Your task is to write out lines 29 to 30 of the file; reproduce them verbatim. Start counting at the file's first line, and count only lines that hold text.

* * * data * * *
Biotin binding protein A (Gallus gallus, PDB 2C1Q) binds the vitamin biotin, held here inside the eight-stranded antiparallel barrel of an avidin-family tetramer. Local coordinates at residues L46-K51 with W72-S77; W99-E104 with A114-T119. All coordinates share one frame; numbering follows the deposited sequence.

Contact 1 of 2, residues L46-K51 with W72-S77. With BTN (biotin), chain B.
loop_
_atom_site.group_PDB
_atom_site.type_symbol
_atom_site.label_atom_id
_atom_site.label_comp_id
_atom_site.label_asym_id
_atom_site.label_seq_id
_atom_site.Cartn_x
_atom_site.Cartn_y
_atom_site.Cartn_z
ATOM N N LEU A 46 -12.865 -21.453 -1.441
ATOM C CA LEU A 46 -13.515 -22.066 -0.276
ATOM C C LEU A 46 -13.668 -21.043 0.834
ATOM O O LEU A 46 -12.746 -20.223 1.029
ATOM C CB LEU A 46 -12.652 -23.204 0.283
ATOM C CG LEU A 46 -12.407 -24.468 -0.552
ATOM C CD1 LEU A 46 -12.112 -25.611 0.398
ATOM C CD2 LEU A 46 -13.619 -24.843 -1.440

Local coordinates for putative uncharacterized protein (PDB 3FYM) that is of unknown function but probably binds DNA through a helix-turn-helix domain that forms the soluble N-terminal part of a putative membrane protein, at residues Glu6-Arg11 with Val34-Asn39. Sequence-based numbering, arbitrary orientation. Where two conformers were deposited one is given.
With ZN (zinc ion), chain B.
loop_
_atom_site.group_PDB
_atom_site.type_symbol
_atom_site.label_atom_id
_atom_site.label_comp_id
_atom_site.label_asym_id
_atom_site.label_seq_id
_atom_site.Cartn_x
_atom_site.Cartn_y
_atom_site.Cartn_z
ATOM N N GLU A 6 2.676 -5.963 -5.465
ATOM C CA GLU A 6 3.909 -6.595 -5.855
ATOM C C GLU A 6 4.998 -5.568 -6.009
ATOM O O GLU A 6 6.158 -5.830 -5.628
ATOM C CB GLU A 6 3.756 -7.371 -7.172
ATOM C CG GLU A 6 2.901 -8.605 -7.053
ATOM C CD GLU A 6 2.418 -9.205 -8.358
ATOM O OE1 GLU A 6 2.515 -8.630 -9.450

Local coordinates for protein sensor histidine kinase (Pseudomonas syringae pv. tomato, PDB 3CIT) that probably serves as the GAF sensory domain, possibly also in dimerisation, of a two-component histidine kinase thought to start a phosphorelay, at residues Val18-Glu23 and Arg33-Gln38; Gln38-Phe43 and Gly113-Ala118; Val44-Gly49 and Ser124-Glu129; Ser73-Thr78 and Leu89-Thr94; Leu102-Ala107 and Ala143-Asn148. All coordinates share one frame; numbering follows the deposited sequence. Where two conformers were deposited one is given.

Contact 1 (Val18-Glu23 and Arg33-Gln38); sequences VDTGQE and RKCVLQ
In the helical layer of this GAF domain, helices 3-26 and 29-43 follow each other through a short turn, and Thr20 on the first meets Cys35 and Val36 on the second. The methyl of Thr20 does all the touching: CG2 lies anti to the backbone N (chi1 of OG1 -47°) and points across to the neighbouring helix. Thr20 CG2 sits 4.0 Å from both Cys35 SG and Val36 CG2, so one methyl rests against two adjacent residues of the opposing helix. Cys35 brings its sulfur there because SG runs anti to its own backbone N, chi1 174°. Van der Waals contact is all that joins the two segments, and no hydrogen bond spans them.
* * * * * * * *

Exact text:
_atom_site.label_seq_id
_atom_site.Cartn_x